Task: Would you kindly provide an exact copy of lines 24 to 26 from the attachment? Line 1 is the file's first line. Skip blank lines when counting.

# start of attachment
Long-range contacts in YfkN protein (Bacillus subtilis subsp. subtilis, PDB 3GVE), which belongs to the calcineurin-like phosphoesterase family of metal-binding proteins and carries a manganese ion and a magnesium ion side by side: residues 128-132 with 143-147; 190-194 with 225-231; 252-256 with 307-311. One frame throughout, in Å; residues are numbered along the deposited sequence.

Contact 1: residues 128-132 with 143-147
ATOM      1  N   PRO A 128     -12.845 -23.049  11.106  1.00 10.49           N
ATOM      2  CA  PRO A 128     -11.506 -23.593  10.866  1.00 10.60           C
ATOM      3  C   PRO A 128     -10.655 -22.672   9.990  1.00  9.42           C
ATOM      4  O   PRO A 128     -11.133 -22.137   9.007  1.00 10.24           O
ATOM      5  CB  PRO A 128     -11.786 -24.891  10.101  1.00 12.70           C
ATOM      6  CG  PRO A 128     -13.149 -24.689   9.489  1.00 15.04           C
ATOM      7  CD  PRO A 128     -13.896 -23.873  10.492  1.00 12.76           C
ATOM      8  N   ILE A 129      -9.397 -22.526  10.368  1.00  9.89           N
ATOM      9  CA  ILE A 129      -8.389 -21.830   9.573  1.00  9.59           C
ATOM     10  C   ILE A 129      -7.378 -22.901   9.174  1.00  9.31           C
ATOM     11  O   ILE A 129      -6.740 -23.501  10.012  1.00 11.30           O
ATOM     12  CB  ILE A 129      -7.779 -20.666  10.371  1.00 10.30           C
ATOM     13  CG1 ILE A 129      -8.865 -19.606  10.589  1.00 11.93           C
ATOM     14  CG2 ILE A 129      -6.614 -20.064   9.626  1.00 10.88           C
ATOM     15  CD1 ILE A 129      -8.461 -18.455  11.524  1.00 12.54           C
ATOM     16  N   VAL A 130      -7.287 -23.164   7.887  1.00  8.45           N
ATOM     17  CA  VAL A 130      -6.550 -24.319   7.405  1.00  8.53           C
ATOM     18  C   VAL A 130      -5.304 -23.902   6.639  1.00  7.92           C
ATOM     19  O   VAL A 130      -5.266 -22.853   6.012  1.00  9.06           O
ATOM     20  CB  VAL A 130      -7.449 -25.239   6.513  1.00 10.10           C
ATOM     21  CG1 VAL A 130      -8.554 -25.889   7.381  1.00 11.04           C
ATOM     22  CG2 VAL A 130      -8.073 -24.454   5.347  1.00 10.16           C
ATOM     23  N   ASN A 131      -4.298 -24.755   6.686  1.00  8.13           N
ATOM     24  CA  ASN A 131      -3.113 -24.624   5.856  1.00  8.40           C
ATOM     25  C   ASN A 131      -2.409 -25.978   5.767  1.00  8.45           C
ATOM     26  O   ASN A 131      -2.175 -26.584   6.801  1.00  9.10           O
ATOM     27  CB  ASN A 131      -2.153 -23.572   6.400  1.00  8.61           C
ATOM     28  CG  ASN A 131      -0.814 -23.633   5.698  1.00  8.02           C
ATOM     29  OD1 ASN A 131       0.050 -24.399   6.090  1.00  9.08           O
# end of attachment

ATOM     22  CG2 VAL A 130      -8.073 -24.454   5.347  1.00 10.16           C
ATOM     23  N   ASN A 131      -4.298 -24.755   6.686  1.00  8.13           N
ATOM     24  CA  ASN A 131      -3.113 -24.624   5.856  1.00  8.40           C